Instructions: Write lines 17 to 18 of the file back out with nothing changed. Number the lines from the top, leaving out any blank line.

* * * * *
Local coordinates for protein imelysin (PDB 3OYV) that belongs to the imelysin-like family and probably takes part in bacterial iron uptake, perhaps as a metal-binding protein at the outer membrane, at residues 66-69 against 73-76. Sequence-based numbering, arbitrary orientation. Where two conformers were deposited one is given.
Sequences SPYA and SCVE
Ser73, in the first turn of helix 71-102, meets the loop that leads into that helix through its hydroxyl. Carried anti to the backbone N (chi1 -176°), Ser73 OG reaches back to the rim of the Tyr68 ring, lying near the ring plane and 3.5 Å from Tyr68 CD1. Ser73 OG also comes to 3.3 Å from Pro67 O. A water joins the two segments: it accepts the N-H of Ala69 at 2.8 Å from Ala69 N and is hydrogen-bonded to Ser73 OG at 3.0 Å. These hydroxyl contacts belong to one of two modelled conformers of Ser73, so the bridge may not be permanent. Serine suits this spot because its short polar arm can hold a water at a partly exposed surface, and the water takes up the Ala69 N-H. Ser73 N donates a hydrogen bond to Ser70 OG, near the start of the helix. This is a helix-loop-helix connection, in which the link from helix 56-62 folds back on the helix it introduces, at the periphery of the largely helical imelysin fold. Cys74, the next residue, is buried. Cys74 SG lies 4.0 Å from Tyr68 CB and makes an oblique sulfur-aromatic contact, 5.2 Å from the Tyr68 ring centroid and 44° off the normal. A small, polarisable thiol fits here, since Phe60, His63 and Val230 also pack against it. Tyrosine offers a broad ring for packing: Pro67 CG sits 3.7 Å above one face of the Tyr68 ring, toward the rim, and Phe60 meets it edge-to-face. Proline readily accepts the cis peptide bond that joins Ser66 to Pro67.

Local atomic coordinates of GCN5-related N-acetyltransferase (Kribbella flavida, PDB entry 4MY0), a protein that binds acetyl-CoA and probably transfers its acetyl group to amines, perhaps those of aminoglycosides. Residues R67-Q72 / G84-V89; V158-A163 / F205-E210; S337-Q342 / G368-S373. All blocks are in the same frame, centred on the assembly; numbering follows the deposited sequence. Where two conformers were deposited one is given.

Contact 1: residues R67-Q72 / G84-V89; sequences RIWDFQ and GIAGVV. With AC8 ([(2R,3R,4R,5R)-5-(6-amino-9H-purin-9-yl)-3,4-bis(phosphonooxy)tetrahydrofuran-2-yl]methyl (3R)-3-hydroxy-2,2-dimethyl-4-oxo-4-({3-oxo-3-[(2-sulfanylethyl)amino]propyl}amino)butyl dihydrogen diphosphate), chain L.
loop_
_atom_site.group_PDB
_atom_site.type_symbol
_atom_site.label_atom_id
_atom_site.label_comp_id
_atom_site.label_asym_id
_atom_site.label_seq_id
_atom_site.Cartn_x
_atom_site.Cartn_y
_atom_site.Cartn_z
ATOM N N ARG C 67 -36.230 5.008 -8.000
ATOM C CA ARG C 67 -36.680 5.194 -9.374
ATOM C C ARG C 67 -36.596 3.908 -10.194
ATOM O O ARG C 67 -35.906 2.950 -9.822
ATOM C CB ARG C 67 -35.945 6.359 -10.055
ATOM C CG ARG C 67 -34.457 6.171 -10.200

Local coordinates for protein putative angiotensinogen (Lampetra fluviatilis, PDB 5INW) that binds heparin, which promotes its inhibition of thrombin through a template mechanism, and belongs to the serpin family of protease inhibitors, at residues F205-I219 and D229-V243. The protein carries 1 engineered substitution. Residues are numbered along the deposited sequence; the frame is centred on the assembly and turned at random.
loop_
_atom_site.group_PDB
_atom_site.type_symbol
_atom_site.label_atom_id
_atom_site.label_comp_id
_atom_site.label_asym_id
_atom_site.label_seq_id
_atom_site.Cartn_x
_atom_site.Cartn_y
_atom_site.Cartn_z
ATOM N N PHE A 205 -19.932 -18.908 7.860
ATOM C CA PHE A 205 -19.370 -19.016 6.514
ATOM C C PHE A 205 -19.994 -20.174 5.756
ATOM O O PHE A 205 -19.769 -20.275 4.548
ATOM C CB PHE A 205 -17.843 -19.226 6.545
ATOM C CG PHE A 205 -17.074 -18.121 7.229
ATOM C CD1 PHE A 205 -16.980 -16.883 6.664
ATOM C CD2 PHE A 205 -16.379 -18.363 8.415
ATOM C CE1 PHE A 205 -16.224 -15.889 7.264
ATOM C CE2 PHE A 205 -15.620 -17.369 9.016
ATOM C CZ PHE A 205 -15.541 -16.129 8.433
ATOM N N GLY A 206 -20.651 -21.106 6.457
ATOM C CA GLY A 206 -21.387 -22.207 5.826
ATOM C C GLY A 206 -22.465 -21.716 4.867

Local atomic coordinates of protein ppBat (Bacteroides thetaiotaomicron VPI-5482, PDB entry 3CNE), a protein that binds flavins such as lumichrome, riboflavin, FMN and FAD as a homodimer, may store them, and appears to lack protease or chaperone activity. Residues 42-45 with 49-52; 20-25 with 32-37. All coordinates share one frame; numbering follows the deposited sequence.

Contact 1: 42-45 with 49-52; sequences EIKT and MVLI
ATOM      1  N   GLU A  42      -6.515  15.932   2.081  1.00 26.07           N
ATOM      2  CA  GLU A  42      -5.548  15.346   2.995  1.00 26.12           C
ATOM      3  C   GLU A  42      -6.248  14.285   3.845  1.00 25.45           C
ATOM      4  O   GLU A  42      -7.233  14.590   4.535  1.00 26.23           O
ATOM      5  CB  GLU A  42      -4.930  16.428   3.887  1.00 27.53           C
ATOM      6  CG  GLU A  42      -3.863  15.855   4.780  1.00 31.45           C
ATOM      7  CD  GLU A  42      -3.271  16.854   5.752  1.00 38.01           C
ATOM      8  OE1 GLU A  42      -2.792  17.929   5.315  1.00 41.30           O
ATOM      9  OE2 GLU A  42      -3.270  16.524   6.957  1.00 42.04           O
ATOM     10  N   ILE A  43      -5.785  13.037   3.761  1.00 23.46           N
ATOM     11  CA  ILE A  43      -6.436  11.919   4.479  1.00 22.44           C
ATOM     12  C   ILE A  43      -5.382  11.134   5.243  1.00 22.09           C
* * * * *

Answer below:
ATOM C CA ARG C 67 -36.680 5.194 -9.374
ATOM C C ARG C 67 -36.596 3.908 -10.194